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Dan Has A Flood Of Questions: Parshat Noach 

10/28/2022 10:15:12 AM


Dan Leemon

When we left off at the end of the last week's Parshah, God had decided that people were fundamentally evil, and contemplated destroying all of creation and starting over. Then God become aware of someone named Noach (the name of this week's Parshah - in English, Noah). The story of Noach is, as with the story of creation we studied last week, not a scientific story, but an important story with lessons to teach us. 

Noach, the Torah tells us, was "righteous in his time" and "walked with God". That "in his time" qualifier is an interesting one, and we're not sure what it means. What do you think? 

- Was Noah a good person as we might define "good" today - or just better than all the evil people around him?

- How do you like to be judged: in comparison to everyone else, or against some kind of absolute standard (in other words, do you want your deeds and behavior to be assessed for what they are, or "graded on a curve")?

- What do you think "walking with God" means?

God speaks to Noach, and tells him to make an ark -- that's a boat -- with lots of compartments, and to make sure it's waterproof. God says that a flood is coming, to destroy everything on the surface of the earth, and tells Noach to bring his family and a male and female of every living creature into the ark, and food for them all to eat. Noach does as God commands him. The conversation between Noach and God is one-sided: Noach doesn't speak or respond, he just does what he's told to do (unlike later figures in the Torah such as Abraham and Moses).

- What's your reaction to Noach's silence? If you had been Noach, would you have been silent too? If you had spoken to God, what would you have said? 

- Should Noach have objected to God's plan?

So the flood takes place. It rains, and rains, and rains, for forty and forty nights, and every person and animal not in the ark dies in the flood. And then Noach and his family and that big boat full of animals have to wait months until the land dries, until God tells them it's safe to leave the ark. Noach sends various birds out to see if the land is dry: One just circles the ark, one returns with a branch in its mouth, and one finally doesn't return, a signal that the land is inhabitable again. Altogether, it's been about a year since they all boarded the ark.

- Not long ago, we were all stuck someplace because of Covid-19, without being able to go out and do what we'd like. How did the feel to you? Is there anything about it you miss?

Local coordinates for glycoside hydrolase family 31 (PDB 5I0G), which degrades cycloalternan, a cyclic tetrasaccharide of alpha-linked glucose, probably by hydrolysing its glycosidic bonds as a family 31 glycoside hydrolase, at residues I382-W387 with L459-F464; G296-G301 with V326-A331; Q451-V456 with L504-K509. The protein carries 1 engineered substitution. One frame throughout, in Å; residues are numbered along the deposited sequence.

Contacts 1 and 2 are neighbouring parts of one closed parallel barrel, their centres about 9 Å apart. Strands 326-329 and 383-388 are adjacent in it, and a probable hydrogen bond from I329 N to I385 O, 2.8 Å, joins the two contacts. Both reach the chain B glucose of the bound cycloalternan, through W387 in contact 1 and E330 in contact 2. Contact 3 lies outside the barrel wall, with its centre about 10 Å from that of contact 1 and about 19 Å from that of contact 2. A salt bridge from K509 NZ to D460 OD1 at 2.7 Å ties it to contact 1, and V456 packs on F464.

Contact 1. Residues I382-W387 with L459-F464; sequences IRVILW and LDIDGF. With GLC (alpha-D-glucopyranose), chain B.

- If you had been on the ark, how would you have occupied you time?

- What would have been the worst part of being on the ark for a year? And might there have been something you could have liked or enjoyed?

God makes a promise: That God will never again flood the earth and destroy everything. And while the 10 Commandments and all the mitzvot don't come until much later in the Torah, God does set out a few basic rules, including not to murder. God says that, when it rains, there will be a rainbow in the clouds, and that the rainbow will cause God to remember not to flood the earth again.

- What do you think when you see a rainbow?

- Think about ancient times, before science, before we understood and could forecast the weather: What would be the value of this story about God promising never to kill everything in a flood? Why might this have been comforting?

Noach, having been a master boat captain and zookeeper, now becomes a "master of the soil" and plants a vineyard. He grows grapes, and makes wine, and embarrasses himself when he gets drunk. And over time, after many generations, there are lots of people again. And then we have one more story: The people - who all live in one place and speak one language - decide to build a great city for themselves, with a tower that goes all the way up to heaven. God decides to stop the self-serving activity by creating many languages, all of a sudden, so the people cannot cooperate, and they scatter to different places on the earth.

- Again, thinking about before we had science, and knew about time and evolution, what might have been the point of this story? What was it trying to explain to ancient people? 

- Do you ever have trouble communicating with your family or teachers or friends - even though you speak the same language? Why is it sometimes hard to communicate?

- What can you and the people around you do to understand and hear one another? What can you do, and what can they do?

So we have stories in Parshat Noach that explains things that ancient people did not understand, just as the creation story did. But they also give us things to think about:

- When do we follow orders, like Noach did, and when do we respond and question?

- How do we cope with situations when we feel restricted and can't do what we'd like to do?

- And how do we communicate better - with people who don't speak the same language, or people to whom we have trouble listening or who have trouble listening to us?

The Parshah concludes with all the generations of people who descended from Noach - inlcuding one person named Abram, who had a wife named Sarai, who settled in a land called Charan. There's a lot more to that story...starting next week!

Wed, December 7 2022 13 Kislev 5783